Large-Scale Agile: Where Do You Want Your Complexity?

One of the pernicious problems in large-scale software development is cross-team coordination. Most large-scale Agile methods focus on product and portfolio coordination, but there's a harder problem out there: coordinating the engineering work.

Poor engineering coordination leads to major problems: bugs, delays, production outages. Cross-team inefficiencies creep in, leading to Ron Jeffries' description: "a hundred-person project is a ten-person project, with overhead." One of my large-scale clients had teams that were taking three months to deliver five days of work—all due to cross-team coordination challenges.

How do you prevent these problems? One of the key ideas is to isolate your teams: to carefully arrange responsibilities so they don't need to coordinate so much. But even then, as Michael Feathers says, there's a law of conservation of complexity in software. We can move the complexity around, but we can't eliminate it entirely.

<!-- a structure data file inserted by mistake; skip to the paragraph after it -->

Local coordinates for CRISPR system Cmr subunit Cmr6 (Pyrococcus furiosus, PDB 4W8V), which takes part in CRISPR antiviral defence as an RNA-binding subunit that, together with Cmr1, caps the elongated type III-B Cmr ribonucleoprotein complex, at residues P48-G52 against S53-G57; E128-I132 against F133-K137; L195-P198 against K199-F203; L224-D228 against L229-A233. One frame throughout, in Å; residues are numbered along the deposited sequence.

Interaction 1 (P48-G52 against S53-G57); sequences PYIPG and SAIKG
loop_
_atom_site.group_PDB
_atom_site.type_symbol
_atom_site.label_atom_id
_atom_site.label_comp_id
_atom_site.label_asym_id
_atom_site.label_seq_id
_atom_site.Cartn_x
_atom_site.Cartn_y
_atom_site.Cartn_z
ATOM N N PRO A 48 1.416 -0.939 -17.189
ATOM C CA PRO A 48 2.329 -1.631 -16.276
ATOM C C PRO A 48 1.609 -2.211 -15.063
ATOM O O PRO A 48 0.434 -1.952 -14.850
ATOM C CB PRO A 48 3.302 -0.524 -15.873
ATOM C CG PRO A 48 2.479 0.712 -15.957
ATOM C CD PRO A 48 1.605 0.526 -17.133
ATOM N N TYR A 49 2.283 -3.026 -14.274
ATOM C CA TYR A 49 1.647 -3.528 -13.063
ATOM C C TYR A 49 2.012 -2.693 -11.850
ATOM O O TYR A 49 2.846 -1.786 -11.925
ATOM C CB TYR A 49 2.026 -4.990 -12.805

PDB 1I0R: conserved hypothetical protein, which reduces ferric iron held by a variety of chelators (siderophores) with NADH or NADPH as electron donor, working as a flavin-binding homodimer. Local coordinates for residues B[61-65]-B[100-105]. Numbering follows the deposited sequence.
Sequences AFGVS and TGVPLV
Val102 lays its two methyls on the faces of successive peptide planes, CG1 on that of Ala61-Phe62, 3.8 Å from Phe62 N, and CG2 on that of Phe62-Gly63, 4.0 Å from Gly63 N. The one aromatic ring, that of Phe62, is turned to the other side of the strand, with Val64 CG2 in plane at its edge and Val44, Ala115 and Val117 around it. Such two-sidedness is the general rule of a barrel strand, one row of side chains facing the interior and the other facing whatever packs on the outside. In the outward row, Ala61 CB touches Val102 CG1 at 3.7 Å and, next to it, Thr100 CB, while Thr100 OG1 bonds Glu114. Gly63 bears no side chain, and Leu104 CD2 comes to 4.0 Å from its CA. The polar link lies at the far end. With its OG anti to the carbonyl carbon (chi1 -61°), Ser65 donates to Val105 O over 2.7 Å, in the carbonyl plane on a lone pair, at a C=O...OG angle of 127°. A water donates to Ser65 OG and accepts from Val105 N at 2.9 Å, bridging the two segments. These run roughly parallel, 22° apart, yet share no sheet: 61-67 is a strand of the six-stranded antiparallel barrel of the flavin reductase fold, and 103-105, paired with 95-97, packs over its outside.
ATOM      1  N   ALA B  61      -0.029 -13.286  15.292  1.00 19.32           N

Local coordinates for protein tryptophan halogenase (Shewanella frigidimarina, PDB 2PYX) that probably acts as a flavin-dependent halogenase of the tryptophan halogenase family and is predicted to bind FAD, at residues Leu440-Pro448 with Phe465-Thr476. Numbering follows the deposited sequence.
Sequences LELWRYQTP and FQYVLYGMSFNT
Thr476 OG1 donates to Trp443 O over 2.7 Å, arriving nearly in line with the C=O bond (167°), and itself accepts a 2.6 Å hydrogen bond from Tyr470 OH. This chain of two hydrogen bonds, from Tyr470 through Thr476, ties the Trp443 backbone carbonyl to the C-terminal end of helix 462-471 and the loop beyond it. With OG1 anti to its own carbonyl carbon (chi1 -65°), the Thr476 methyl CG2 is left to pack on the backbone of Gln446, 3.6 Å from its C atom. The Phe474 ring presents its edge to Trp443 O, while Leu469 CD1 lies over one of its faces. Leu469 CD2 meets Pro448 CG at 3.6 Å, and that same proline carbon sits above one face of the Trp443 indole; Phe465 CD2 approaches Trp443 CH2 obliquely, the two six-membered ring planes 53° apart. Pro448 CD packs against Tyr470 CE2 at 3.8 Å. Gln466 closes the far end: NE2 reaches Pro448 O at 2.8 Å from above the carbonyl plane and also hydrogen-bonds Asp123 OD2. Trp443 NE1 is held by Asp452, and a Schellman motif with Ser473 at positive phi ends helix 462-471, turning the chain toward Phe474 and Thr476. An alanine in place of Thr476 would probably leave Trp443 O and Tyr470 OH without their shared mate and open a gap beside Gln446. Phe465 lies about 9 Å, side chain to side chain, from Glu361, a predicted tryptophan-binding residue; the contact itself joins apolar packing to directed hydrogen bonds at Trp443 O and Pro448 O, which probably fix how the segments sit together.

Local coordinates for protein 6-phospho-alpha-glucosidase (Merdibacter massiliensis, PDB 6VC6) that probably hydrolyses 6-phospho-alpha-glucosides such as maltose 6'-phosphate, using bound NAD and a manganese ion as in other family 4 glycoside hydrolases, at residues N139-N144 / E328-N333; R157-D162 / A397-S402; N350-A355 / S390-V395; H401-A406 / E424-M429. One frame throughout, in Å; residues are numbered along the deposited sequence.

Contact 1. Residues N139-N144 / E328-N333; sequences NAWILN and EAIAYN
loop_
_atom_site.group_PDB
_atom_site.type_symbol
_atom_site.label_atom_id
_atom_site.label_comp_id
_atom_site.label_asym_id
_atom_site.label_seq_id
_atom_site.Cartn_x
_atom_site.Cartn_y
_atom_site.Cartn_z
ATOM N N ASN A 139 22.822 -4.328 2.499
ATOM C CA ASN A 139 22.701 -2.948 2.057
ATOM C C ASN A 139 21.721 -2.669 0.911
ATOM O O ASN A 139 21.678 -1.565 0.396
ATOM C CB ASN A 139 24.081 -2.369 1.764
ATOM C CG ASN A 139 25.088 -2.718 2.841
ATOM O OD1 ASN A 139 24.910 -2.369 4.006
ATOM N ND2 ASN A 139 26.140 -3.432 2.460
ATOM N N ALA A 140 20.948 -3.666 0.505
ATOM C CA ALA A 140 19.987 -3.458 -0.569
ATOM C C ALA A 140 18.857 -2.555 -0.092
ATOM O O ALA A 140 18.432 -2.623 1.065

So where should your complexity live?

Monolith: Design Complexity

In the beginning, applications were monoliths. A monolith is a single program that runs in a single process, perhaps replicated across multiple computers, maybe talking to a back-end database or two. Different teams can be assigned to work on different parts of the program. Nice and simple.

Too simple. A monolith encourages bad habits. If two parts of the program need to communicate, sometimes the easiest way is to create a global variable or a singleton. If you need a piece of data, sometimes the easiest way is to duplicate the SQL query. These shortcuts introduce coupling that make the code harder to understand and change.

To be successful with a monolith, you need careful design to make sure different parts of the program are isolated. The more teams you have, the more difficult this discipline is to maintain. Monoliths don't provide any guardrails to prevent well-meaning programmers from crossing the line.

Microservices: Ops Complexity

At first glance, microservices seem like the perfect solution to the promiscuous chaos of the monolith. Each microservice is a small, self-contained program. Each is developed completely independently, with its own repository, database, and tooling. Services are deployed and run separately, so it's literally impossible for one team to inappropriately touch the implementation details of another.

I see it so often, I’ve given it a name: “Angry Ops Syndrome.”